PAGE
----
In closing out the section of his speech on natural resources, Garcia called on Congress for a Production Tax Incentive that will make similar projects economically feasible for more tribes. ''Tribes are a natural player in this process. We are the original stewards of the environment and our natural resources.''
Strengthening tribal governance also is not a new theme with tribes, but Garcia geared his remarks toward reforms that faltered under Republican-controlled committees in the House; they may have a better chance now that Democrats man the committee chairmanships, with final say over which bills will advance in committee.
''Too often, tribes are saddled with federally imposed models of governance that do not fit our traditions and cultures,'' Garcia said. ''It is time to address the barriers caused by these mismatched governments. Many tribes, such as the Crow and Osage nations, have engaged in internal reform and are developing constitutions that reflect their unique cultures, traditions and communities in a way that enhances the effectiveness of tribal governments.
''Tribes are updating their codes and regulations to deal with the challenges of today.''
Among them are economic development challenges that can better be met by ''consistent tax code treatment of tribal government pension plans ... access to bond financing to the same extent that it is available to state and local governments; and we need to make sure that tribal governments are included in their rightful place in the national Streamlined Sales and Use Tax agreement.''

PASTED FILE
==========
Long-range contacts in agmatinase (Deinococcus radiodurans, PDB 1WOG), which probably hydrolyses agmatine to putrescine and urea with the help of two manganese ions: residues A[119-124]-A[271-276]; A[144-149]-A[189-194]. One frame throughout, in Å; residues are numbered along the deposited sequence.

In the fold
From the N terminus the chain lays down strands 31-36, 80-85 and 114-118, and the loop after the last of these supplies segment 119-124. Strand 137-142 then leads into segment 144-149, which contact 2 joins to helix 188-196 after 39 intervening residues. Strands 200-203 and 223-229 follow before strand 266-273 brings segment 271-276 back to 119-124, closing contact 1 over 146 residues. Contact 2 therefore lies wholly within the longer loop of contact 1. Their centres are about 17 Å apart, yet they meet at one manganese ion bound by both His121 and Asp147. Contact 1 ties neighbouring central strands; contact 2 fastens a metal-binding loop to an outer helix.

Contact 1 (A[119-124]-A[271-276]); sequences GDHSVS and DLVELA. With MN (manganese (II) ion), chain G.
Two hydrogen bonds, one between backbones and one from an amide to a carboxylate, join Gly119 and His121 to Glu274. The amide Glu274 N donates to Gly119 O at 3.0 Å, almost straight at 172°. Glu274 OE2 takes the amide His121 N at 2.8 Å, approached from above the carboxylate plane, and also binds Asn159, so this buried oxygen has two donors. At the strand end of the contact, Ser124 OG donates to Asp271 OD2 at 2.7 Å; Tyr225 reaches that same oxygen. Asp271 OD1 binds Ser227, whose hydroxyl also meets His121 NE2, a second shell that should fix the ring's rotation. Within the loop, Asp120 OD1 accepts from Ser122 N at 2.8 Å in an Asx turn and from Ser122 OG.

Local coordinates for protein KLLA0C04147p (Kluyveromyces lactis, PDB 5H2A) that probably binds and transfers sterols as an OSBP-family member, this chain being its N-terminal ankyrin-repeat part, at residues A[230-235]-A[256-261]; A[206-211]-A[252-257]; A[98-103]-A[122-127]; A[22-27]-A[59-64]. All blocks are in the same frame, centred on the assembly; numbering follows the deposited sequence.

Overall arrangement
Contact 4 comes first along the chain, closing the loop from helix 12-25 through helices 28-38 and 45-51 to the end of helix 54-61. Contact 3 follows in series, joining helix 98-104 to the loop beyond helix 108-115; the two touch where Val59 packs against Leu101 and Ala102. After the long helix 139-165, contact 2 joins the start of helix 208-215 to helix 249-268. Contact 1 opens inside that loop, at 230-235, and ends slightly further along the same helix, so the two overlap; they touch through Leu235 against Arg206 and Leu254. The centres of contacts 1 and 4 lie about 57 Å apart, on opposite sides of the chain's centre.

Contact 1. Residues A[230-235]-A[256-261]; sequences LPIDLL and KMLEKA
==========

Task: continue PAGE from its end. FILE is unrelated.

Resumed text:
Each of these issues was a subject of legislative initiatives that went against tribes last year, and a number of Indian-issue advocates in Washington believe the lay of the legislative landscape may favor a better outcome this year. ''We've been playing defense, fairly successfully,'' remarked Greg Smith of Johnston and Associates, in conversation following the speech. ''We have an opportunity, with the new Congress, to get back on the offensive.''
Garcia began the speech with homage to the strength of tribal governments and a recap of NCAI's legislative successes in 2006. NCAI's Native Vote has helped to install 64 American Indians as state legislators in 14 states, he said. ''This is the most ever.'' And NCAI's call for federal cooperation against methamphetamine or ''meth'' abuse and trafficking in Indian country has been met, he said. ''Our collaborative efforts have put us on the right path.''
Given the emphasis in last year's address on resolution of the Cobell v. Kempthorne litigation for an accounting of the Individual Indian Money trust and a monetary settlement for government mismanagement, the lack of any reference to the case this year stood out. In the question-and-answer session with the media following the speech, NCAI Executive Director Jacqueline Johnson said the long-running legal case affects the federal budget for tribes as well as federal programs, as the government evaluates its liabilities in light of the lawsuit. (The lawsuit argues that the government is liable to Indian account holders for losses from the trust.) But Johnson did not commit NCAI to legislative efforts that would seek to settle the lawsuit, as occurred in Congress last year. She said the case calls for ''long perspective.''